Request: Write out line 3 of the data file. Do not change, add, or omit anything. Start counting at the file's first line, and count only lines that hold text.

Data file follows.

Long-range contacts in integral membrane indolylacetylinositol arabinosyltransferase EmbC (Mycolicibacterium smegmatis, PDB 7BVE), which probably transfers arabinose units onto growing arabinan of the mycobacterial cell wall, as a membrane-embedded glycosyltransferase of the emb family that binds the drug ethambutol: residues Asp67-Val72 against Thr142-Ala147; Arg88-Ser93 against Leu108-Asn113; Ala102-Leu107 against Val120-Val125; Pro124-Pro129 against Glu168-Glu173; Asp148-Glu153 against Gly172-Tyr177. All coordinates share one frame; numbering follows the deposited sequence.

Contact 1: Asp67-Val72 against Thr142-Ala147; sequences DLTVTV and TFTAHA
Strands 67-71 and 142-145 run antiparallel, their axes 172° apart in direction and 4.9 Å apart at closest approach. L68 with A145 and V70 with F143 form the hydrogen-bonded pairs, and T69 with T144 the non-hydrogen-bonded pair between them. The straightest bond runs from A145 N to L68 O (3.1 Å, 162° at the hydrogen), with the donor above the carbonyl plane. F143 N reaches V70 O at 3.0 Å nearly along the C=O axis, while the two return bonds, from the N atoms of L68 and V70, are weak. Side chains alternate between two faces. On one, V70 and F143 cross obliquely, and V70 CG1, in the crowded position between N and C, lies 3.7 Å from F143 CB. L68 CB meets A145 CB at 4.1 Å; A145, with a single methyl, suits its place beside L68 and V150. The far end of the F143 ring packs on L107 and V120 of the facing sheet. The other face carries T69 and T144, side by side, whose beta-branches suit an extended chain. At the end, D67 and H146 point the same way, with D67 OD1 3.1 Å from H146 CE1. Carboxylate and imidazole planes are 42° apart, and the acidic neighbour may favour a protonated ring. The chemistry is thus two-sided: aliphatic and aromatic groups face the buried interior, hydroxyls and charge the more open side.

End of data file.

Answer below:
Strands 67-71 and 142-145 run antiparallel, their axes 172° apart in direction and 4.9 Å apart at closest approach. L68 with A145 and V70 with F143 form the hydrogen-bonded pairs, and T69 with T144 the non-hydrogen-bonded pair between them. The straightest bond runs from A145 N to L68 O (3.1 Å, 162° at the hydrogen), with the donor above the carbonyl plane. F143 N reaches V70 O at 3.0 Å nearly along the C=O axis, while the two return bonds, from the N atoms of L68 and V70, are weak. Side chains alternate between two faces. On one, V70 and F143 cross obliquely, and V70 CG1, in the crowded position between N and C, lies 3.7 Å from F143 CB. L68 CB meets A145 CB at 4.1 Å; A145, with a single methyl, suits its place beside L68 and V150. The far end of the F143 ring packs on L107 and V120 of the facing sheet. The other face carries T69 and T144, side by side, whose beta-branches suit an extended chain. At the end, D67 and H146 point the same way, with D67 OD1 3.1 Å from H146 CE1. Carboxylate and imidazole planes are 42° apart, and the acidic neighbour may favour a protonated ring. The chemistry is thus two-sided: aliphatic and aromatic groups face the buried interior, hydroxyls and charge the more open side.